4. A and C—The relevant equation here is  . The length of the wire is the variable L , so choice C is correct. The diameter measurement (choice A) can be used with the formula for the area of a circle to get A , the cross-sectional area of the wire.
5. B and C—Change in angular momentum is τ Δt , which means the area under a torque-time graph; thus, choice C is correct. Since this graph is linear, the average torque multiplied by the maximum time is the same thing as the area under the graph, so choice B is also correct. While choice D describes a calculation of angular momentum, it does not correctly give the change in angular momentum, so you don’t know whether the object had an initial angular momentum or not.

Solutions: AP Physics 1 Practice Exam 2, Section I (Free-Response)

Obviously your solutions will not be word-for-word identical to what is written below. Award points for your answer as long as it contains the correct physics and as long as it does not contain incorrect physics.

Question 1

Part (a)

The resistor in series with the battery takes the largest current of any of the three resistors by Kirchoff’s junction rule. By Ohm’s law, V = IR , a resistor with both the largest current and the largest resistance will similarly take the largest voltage. So put the largest resistor R 3 in series with the battery, as shown.

1 point for a correct diagram

1 point for a correct justification

Part (b)

Yes. Consider the equivalent circuit drawn, where the second resistor is the equivalent resistor of the parallel combination. These two resistors each take the same current by Kirchoff’s junction rule; by Ohm’s law, with the same current, the larger of the two takes the larger voltage. If the equivalent resistance of the parallel combination is greater than the resistance of the resistor in series with the battery, then the parallel combination will take more voltage than the first resistor. In this case, putting R1 in series with the battery and the other two resistors in the parallel combination satisfies this condition; the equivalent resistance of R 2 and R 3 in parallel is greater than 30 kW.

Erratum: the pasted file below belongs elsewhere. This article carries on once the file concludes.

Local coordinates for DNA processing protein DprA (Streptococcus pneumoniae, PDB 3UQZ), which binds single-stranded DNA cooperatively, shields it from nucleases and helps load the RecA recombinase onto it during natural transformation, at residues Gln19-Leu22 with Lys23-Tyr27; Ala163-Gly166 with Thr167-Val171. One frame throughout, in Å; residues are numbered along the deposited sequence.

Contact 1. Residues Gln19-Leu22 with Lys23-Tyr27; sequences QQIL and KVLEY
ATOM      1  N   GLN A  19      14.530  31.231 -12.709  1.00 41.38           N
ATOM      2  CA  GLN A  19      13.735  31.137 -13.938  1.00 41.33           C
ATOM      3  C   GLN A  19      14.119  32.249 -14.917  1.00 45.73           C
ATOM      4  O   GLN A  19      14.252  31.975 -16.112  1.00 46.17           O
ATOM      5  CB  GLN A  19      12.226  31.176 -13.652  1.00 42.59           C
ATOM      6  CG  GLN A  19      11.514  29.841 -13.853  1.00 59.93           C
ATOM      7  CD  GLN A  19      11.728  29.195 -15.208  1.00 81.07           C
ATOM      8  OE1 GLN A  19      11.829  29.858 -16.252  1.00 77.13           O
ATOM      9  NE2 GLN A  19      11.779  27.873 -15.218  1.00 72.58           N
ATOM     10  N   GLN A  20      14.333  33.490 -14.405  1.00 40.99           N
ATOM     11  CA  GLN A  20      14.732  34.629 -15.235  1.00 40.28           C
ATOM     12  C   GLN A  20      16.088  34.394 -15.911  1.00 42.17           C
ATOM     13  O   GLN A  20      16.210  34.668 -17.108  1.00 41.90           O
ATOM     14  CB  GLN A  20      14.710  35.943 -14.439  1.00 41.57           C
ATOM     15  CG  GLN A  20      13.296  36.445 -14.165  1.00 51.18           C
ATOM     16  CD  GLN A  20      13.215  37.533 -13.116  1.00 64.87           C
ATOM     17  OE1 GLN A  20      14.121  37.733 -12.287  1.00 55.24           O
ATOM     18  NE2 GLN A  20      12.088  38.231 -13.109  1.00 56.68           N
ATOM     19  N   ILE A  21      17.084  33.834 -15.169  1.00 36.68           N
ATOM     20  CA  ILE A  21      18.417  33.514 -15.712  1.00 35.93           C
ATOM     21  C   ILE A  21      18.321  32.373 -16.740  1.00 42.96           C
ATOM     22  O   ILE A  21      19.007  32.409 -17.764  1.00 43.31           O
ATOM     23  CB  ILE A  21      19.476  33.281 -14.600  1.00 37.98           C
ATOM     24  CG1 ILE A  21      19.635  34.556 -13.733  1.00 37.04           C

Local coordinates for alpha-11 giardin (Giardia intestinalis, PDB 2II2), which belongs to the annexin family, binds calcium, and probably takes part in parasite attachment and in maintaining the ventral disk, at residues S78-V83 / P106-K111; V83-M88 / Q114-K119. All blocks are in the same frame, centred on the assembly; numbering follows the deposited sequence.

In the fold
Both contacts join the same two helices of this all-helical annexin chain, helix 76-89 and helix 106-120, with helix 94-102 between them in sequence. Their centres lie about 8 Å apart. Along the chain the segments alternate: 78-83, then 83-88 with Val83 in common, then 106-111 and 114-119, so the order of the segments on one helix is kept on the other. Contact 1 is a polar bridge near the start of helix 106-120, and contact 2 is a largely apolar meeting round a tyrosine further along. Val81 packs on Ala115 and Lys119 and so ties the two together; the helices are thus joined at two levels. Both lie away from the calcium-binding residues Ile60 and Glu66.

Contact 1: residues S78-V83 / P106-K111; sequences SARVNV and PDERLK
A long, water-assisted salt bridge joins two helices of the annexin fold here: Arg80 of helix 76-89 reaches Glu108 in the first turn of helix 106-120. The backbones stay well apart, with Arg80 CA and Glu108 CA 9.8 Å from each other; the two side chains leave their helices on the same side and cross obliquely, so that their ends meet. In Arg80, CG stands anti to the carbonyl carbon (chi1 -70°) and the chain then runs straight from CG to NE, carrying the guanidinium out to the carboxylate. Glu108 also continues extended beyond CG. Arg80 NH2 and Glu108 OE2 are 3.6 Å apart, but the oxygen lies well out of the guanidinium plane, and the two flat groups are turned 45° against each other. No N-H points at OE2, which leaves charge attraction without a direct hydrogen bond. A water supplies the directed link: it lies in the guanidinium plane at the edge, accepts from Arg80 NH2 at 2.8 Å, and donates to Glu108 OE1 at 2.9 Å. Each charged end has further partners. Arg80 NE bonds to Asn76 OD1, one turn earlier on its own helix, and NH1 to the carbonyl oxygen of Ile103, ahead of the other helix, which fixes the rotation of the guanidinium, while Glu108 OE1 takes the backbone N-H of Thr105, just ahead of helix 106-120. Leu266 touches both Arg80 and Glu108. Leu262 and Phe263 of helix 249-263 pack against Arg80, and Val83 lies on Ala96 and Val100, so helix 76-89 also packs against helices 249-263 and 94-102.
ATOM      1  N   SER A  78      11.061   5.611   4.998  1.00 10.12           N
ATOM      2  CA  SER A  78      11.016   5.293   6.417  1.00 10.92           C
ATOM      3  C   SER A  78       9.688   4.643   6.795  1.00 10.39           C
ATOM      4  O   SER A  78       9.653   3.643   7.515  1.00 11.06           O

1 point for comparing the resistance of the parallel combination to that of the series resistor

1 point for drawing the correct conclusion that the situation described is possible.

Part (c)

The total resistance of this circuit is the sum of the three resistors, 210 kΩ. The total current in the circuit is 12 V/210 kΩ = 57 μA (that is, 0.000057 A). Using that current in V = IR for each resistor gives a voltage drop of 3.4 V, 6.9 V, and 1.7 V across each resistor in turn. So start the graph at 12 V. The voltage drops by 3.4 V after the 60 kΩ resistor, down to 8.6 V, as shown in the diagram. (The voltage does not change along the wire itself, which has essentially zero resistance compared to the resistors.) When we get to the 120 kΩ resistor, drop the voltage another 6.9 V, down to 1.7 V left. The voltage drops the rest of the way to zero after the 30 kΩ resistor, as required by Kirchoff’s loop rule.

1 point for any graph having three distinct voltage drops ending at 0 V.

1 point for any graph that somehow indicates the largest voltage drop across the middle resistor, and the smallest voltage drop across the last resistor

1 point for any graph with three distinct horizontal segments representing the voltage in the wires not changing.

Question 2

Part (a)

The maximum coefficient of static friction is greater than the coefficient of kinetic friction. The graph shows the maximum force of static friction, when the block starts moving, to be 1.7 N; when the block is moving, the friction force drops to 1.0 N, which is appropriate for the lower kinetic friction force.

1 point for correctly explaining the difference between static and kinetic friction in this case.

Part (b)

(i)   Impulse is the area under a force-time graph. The graph has an average force of about 1.0 N, and a time interval of about 2 s (from t = 2 s to t = 4 s). That’s an impulse of 2 N·s.

1 point for using the area under the F vs. t graph

1 point for making reasonable estimates of time and force from the graph

(ii)   The student is incorrect. While it is true that the net impulse on an object is equal to the object’s change in momentum, the graph shown does not include the net force. The graph shows the force of the string only. If you were to subtract the impulse provided by the friction force, you would get zero net impulse and thus zero change in momentum.

1 point for discussing the difference between the force of the string and the net force on the cart

1 point for including no incorrect statements

Part (c)

The student could use a set of toy carts, each of which moves at a different constant speed. The student should connect the carts to the block via the force probe and produce force-time graphs for each cart as the cart moves across the table. The constant speed traveled by each cart can be measured by placing a sonic motion detector in front of the cart.

3 points for a complete and correct description. Of these points, 1 or 2 could be holistically awarded for a partially complete and/or partially correct description.

Part (d)